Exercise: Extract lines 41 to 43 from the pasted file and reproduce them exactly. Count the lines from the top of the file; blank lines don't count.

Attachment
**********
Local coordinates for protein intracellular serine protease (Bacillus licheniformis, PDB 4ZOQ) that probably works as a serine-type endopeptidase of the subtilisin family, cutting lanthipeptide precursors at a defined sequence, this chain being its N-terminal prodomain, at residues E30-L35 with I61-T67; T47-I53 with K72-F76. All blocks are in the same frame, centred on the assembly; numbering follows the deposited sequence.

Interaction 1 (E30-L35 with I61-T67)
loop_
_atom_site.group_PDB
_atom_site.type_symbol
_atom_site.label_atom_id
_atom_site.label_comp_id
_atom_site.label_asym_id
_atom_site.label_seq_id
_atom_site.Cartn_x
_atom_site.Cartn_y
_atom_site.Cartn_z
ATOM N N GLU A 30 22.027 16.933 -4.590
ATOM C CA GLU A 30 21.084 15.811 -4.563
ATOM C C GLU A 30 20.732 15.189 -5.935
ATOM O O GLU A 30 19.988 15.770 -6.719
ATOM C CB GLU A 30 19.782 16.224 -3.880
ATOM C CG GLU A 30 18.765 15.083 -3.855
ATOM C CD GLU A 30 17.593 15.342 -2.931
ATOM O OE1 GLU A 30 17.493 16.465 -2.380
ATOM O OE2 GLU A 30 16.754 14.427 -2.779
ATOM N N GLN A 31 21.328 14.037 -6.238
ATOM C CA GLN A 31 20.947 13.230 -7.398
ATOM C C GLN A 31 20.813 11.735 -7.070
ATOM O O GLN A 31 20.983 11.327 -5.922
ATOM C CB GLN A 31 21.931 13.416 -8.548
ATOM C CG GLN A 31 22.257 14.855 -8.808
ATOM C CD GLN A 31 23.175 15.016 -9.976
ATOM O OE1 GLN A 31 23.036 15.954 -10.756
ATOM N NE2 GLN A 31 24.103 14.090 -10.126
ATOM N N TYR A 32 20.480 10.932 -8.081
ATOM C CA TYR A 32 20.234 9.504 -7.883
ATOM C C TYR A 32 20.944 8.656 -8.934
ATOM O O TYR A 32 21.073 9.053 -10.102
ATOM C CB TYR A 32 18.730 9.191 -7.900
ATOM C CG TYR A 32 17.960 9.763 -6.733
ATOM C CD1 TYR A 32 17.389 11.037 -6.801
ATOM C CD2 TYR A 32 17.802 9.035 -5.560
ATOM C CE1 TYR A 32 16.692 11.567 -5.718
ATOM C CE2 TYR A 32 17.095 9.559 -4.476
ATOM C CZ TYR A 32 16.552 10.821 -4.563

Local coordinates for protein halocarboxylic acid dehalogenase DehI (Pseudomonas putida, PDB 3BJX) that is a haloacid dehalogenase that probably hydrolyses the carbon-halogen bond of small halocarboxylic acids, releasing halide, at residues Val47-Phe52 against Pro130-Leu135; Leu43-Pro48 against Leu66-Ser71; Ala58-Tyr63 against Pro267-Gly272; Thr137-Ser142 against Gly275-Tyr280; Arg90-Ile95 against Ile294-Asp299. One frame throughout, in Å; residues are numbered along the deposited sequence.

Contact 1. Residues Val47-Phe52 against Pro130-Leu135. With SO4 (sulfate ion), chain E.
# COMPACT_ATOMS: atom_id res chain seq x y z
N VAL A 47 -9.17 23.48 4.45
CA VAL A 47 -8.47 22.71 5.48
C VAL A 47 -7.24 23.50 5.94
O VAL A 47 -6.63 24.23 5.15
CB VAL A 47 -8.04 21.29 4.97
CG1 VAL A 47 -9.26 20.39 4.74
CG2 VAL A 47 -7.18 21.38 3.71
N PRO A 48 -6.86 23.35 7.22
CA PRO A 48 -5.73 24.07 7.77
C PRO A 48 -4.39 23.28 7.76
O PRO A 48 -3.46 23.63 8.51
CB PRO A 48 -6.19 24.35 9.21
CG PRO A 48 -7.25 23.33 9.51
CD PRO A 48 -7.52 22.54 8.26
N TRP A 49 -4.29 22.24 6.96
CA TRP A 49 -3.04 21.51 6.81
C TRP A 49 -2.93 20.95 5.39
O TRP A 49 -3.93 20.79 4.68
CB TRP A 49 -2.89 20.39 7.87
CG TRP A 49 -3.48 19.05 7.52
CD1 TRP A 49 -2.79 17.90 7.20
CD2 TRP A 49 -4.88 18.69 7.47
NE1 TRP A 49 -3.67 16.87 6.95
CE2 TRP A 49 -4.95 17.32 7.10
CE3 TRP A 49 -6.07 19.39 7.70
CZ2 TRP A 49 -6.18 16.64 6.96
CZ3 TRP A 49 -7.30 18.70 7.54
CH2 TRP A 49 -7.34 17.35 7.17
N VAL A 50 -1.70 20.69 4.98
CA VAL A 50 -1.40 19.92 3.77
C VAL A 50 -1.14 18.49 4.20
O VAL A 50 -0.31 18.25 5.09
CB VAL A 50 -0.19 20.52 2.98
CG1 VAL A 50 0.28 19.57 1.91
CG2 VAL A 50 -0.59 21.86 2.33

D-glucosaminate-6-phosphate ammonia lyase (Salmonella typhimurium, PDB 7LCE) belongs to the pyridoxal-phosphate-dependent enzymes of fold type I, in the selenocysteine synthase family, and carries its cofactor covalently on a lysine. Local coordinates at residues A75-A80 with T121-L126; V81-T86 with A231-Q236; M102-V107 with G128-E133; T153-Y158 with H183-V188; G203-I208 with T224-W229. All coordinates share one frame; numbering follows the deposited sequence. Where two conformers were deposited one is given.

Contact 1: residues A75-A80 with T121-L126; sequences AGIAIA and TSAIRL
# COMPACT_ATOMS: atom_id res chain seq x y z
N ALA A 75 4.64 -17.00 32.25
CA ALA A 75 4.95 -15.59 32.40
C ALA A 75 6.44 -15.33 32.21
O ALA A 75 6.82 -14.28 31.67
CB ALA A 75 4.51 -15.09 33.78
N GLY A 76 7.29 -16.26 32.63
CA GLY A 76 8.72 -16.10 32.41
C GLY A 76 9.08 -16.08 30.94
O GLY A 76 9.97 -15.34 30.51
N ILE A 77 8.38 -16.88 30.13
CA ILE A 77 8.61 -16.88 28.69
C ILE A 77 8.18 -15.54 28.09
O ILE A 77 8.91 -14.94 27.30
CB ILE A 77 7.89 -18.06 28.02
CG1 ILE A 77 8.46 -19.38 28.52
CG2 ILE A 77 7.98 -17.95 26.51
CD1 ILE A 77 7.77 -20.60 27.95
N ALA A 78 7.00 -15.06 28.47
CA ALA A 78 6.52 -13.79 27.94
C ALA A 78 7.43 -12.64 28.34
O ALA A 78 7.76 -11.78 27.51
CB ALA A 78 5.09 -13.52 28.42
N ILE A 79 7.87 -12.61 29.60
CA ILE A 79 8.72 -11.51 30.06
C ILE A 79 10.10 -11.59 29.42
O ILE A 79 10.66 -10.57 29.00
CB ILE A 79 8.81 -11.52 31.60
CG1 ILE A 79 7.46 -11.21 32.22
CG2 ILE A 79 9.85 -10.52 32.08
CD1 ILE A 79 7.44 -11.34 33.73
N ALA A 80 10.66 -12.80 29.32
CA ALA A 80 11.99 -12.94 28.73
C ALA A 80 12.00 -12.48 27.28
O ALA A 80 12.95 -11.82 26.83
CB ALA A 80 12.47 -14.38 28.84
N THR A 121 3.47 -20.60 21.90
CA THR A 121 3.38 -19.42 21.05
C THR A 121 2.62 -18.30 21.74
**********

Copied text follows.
ATOM C CZ TYR A 32 16.552 10.821 -4.563

Local coordinates for protein halocarboxylic acid dehalogenase DehI (Pseudomonas putida, PDB 3BJX) that is a haloacid dehalogenase that probably hydrolyses the carbon-halogen bond of small halocarboxylic acids, releasing halide, at residues Val47-Phe52 against Pro130-Leu135; Leu43-Pro48 against Leu66-Ser71; Ala58-Tyr63 against Pro267-Gly272; Thr137-Ser142 against Gly275-Tyr280; Arg90-Ile95 against Ile294-Asp299. One frame throughout, in Å; residues are numbered along the deposited sequence.

Contact 1. Residues Val47-Phe52 against Pro130-Leu135. With SO4 (sulfate ion), chain E.